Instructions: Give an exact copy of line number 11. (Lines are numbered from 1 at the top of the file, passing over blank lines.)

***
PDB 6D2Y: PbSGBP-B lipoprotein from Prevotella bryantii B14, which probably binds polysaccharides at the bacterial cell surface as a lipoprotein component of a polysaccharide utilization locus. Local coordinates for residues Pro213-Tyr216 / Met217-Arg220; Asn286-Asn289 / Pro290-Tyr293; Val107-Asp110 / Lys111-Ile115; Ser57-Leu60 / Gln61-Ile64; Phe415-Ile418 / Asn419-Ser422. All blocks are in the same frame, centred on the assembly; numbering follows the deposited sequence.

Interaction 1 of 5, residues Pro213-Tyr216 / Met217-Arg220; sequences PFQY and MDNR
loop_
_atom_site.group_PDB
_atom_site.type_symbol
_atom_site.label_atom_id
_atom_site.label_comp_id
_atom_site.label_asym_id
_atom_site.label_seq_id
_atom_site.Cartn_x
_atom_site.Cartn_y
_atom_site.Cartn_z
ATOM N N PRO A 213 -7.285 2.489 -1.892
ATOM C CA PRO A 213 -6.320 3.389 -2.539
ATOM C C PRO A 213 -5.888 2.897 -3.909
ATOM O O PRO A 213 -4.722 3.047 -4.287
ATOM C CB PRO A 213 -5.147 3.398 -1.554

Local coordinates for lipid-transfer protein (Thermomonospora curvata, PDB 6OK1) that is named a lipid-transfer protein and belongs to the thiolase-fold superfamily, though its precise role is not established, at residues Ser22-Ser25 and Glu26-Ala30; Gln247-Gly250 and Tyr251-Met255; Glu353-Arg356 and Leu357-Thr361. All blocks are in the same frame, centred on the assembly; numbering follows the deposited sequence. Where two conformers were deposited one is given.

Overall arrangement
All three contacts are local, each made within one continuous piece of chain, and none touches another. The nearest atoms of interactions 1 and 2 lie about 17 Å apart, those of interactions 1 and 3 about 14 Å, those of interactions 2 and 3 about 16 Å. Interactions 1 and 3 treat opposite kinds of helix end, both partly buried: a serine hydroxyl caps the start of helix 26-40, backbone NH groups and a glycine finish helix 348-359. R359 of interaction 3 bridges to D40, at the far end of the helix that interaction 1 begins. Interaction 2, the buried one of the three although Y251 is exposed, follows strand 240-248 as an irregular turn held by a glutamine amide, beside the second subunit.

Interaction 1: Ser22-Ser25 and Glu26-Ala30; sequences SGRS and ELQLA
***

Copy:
_atom_site.Cartn_y